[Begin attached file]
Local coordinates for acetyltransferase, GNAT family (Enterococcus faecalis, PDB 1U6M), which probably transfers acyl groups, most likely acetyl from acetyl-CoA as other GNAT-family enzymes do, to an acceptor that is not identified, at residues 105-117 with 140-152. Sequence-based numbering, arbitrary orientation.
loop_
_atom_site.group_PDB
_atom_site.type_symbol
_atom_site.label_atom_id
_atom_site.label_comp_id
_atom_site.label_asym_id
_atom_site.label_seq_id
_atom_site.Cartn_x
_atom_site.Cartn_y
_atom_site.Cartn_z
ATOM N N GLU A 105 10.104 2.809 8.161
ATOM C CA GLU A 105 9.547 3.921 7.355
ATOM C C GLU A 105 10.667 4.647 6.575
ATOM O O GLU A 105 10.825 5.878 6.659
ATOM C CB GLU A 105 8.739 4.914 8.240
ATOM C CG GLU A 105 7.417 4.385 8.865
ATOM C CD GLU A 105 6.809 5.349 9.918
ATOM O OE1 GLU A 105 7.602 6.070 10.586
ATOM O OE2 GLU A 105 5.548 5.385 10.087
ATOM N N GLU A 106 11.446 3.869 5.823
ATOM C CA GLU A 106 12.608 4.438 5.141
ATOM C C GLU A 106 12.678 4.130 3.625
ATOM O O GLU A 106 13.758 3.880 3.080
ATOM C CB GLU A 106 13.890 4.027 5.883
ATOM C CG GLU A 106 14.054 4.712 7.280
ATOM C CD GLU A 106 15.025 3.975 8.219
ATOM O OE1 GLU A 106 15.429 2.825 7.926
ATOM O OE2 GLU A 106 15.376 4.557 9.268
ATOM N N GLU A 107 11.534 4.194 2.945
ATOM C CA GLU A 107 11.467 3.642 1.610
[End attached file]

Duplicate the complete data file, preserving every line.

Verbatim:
Local coordinates for acetyltransferase, GNAT family (Enterococcus faecalis, PDB 1U6M), which probably transfers acyl groups, most likely acetyl from acetyl-CoA as other GNAT-family enzymes do, to an acceptor that is not identified, at residues 105-117 with 140-152. Sequence-based numbering, arbitrary orientation.
loop_
_atom_site.group_PDB
_atom_site.type_symbol
_atom_site.label_atom_id
_atom_site.label_comp_id
_atom_site.label_asym_id
_atom_site.label_seq_id
_atom_site.Cartn_x
_atom_site.Cartn_y
_atom_site.Cartn_z
ATOM N N GLU A 105 10.104 2.809 8.161
ATOM C CA GLU A 105 9.547 3.921 7.355
ATOM C C GLU A 105 10.667 4.647 6.575
ATOM O O GLU A 105 10.825 5.878 6.659
ATOM C CB GLU A 105 8.739 4.914 8.240
ATOM C CG GLU A 105 7.417 4.385 8.865
ATOM C CD GLU A 105 6.809 5.349 9.918
ATOM O OE1 GLU A 105 7.602 6.070 10.586
ATOM O OE2 GLU A 105 5.548 5.385 10.087
ATOM N N GLU A 106 11.446 3.869 5.823
ATOM C CA GLU A 106 12.608 4.438 5.141
ATOM C C GLU A 106 12.678 4.130 3.625
ATOM O O GLU A 106 13.758 3.880 3.080
ATOM C CB GLU A 106 13.890 4.027 5.883
ATOM C CG GLU A 106 14.054 4.712 7.280
ATOM C CD GLU A 106 15.025 3.975 8.219
ATOM O OE1 GLU A 106 15.429 2.825 7.926
ATOM O OE2 GLU A 106 15.376 4.557 9.268
ATOM N N GLU A 107 11.534 4.194 2.945
ATOM C CA GLU A 107 11.467 3.642 1.610